United States District Court, W.D. North Carolina, Asheville Division
D. Whitney Chief United States District Judge.
MATTER is before the Court on review of
Plaintiff's Motion for Notice of a Reprisal (Doc. No.
25), and Motion for Permanent Restraining Order, Preventive
Relief/Injunction, and Immediate “Safety”
Transfer. (Doc. No. 27), and Plaintiff's Motion for
Default Judgment, (Doc. No. 40).
preliminary injunction is an extraordinary remedy never
awarded as of right.” Winter v. Natural Res. Def.
Council, Inc., 555 U.S. 7, 24 (2008) (citing Munaf
v. Geren, 553 U.S. 674, 689-90 (2008)). A preliminary
injunction is a remedy that is “granted only sparingly
and in limited circumstances.” MicroStrategy, Inc.
v. Motorola, Inc., 245 F.3d 335, 339 (4th
Cir. 2001) (quotations omitted). To obtain a preliminary
injunction, a movant must demonstrate: (1) that he is likely
to succeed on the merits; (2) that he is likely to suffer
irreparable harm in the absence of preliminary relief; (3)
that the balance of equities tips in his favor; and (4) that
an injunction is in the public interest. DiBiase v. SPX
Corp., 872 F.3d 224, 230 (4th Cir. 2017)
(quoting Winter, 555 U.S. at 20).
typical preliminary injunction is prohibitory and generally
seeks only to maintain the status quo pending a trial on the
merits. See Pashby v. Delia, 709 F.3d 307, 319
(4th Cir. 2013). By contrast, a mandatory
injunction “goes well beyond simply maintaining the
status quo pendent lite, is particularly disfavored,
and should not be issued unless the facts and law clearly
favor the moving party.” Taylor v. Freeman, 34
F.3d 266, 270 n. 2 (4th Cir. 1994) (quoting
Martinez v. Matthews, 544 F.2d 1233, 1243
(5th Cir. 1976)). A mandatory injunction is
warranted in only the most extraordinary circumstances.
Id. (citing Wetzel v. Edwards, 635 F.2d
283, 286 (4th Cir. 1980)). Further, it is well
established that “absent the most extraordinary
circumstances, federal courts are not to immerse themselves
in the management of state prisons or substitute their
judgment for that of the trained penological authorities
charged with the administration of such facilities.”
Taylor, 34 F.3d at 268; see Rogers v.
Scurr, 676 F.2d 1211, 1214 (8th Cir. 1982)
(“judicial restraint is especially called for in
dealing with the complex and intractable problems of prison
alleges that, in retaliation for filing the instant lawsuit,
he was deprived of a religious meal on October 9, 2018 and
was denied recreation that day. He was denied the opportunity
to speak to the Officer in Charge and, as a result, he
declared a hunger strike. When Plaintiff refused a cell
search because he believed his religious personal property
would be taken, Officer Robert Marsh stated “I will get
you back….” (Doc. No. 25 at 2). He claims that
Officer Davis punched the back of his head and called him a
“snitch” for filing the lawsuit. (Doc. No. 27 at
2). He further alleges that medical did not conduct adequate
restrictive housing checks between October 9 and 16, and that
his requests to declare a medical emergency and to speak to
the officer in charge have been denied even though he has
been on a hunger strike for more than 24 hours and was
assaulted. He was given two statement forms on October 11,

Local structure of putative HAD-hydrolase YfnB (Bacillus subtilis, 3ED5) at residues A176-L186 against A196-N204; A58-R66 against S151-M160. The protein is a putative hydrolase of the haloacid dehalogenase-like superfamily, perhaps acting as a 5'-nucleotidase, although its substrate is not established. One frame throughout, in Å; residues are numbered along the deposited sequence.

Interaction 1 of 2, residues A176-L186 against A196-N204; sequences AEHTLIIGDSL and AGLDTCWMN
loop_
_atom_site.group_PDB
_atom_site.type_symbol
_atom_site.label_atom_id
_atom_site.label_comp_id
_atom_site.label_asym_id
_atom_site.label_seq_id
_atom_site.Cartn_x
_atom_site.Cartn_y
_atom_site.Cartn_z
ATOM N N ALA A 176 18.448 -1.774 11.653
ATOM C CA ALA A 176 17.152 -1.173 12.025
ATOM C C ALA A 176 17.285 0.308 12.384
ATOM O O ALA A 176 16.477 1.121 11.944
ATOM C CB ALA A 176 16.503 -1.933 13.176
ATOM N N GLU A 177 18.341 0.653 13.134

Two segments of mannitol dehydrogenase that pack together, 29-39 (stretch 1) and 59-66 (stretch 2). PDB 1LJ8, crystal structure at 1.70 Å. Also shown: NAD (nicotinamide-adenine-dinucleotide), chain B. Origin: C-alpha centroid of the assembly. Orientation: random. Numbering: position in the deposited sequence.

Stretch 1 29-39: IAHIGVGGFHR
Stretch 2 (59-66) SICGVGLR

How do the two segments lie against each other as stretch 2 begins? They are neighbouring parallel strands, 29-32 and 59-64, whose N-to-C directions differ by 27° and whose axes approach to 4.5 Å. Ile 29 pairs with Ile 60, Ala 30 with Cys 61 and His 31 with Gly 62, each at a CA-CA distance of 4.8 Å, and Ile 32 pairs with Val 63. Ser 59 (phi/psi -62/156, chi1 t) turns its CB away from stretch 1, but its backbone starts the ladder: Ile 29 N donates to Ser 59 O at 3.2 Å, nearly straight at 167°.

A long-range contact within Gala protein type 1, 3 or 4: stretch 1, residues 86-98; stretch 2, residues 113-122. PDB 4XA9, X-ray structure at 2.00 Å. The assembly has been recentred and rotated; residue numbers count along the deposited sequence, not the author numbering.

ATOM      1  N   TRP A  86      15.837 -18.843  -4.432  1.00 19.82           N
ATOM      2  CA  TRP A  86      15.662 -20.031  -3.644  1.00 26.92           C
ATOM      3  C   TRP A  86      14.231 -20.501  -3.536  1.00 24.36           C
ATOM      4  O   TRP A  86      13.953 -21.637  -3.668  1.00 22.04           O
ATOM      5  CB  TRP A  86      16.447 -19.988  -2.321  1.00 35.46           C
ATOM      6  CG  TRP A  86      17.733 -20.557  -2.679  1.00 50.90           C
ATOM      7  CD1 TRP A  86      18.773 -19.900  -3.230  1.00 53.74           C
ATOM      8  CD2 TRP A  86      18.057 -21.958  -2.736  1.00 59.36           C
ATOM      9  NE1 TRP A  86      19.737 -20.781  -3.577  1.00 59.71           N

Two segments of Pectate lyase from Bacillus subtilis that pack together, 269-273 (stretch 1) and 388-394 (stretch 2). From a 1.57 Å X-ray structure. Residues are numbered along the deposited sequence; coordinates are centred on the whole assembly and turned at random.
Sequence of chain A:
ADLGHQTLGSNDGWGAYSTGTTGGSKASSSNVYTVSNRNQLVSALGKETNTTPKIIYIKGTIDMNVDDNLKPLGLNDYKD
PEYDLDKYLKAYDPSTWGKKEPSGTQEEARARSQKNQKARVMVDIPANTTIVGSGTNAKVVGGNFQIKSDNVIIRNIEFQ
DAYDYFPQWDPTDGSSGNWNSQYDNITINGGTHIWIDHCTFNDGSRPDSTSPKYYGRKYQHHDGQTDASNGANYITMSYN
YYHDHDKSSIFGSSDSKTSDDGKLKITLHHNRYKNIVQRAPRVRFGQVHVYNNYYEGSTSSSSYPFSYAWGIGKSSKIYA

2018. Plaintiff asks to be transferred to another facility
and for whatever relief is just and appropriate.
Court ordered Defendants to respond to Plaintiff's
Motions seeking preliminary injunction/temporary restraining
order, (Doc. No. 34).
filed a Response arguing that Plaintiff's Motions are an
attempt to bring new claims into this lawsuit which should
not be allowed because those claims had not been exhausted at
the time the initial Complaint was filed, and they have not
been screened for frivolity. (Doc. No. 36). Further,
Plaintiff cannot demonstrate that he is entitled to a
preliminary injunction or temporary restraining order because
he cannot show he is likely to succeed on the merits of these
new claims, he cannot show he is likely to suffer irreparable
harm, the relief he requests is not in the public interest
because it would require the Court to become involved in
prison administration, and the balance of hardships does not
tip in his favor. Defendants assert, and have filed
supporting evidence, that Plaintiff is not being denied
religious diet meals, as he has been on a religious vegan
diet since March 6, 2018, that he declared a hunger strike
but then accepted a meal before the 72hour period for an
official hunger strike had elapsed, and that he was not
punched and suffers no visible injuries from the alleged
punch by Officer Davis.
filed an unverified Reply alleging that Defendants'
affidavits in response to his Motion for preliminary
injunctive relief are false, that they are concealing their
perjury, and that his allegations are true. (Doc. No. 39)
has failed to demonstrate that he is likely to succeed on the
merits, that he is likely to suffer irreparable harm in the
absence of preliminary relief, that the balance of equities
tips in his favor, or that an injunction is in the public
interest. Therefore, Plaintiff's motion for preliminary
injunctive relief will be denied.
Motion for Default Judgment, (Doc. No. 40), Plaintiff argues
that Defendants failed to respond to the Court's Order to
Show Cause, (Doc. No. 34), and that he should be granted the
preliminary injunctive relief that he seeks. Plaintiff's
Motion will be denied because it is factually incorrect
insofar as Defendants filed a timely Response on December 4,
2018. See (Doc. No. 36).
IS, THEREFORE, ORDERED that:
Plaintiff s Motion for Notice of a Reprisal (Doc. No. 25), is
Plaintiff s Motion for Permanent Restraining Order,
Preventive Relief/Injunction, and Immediate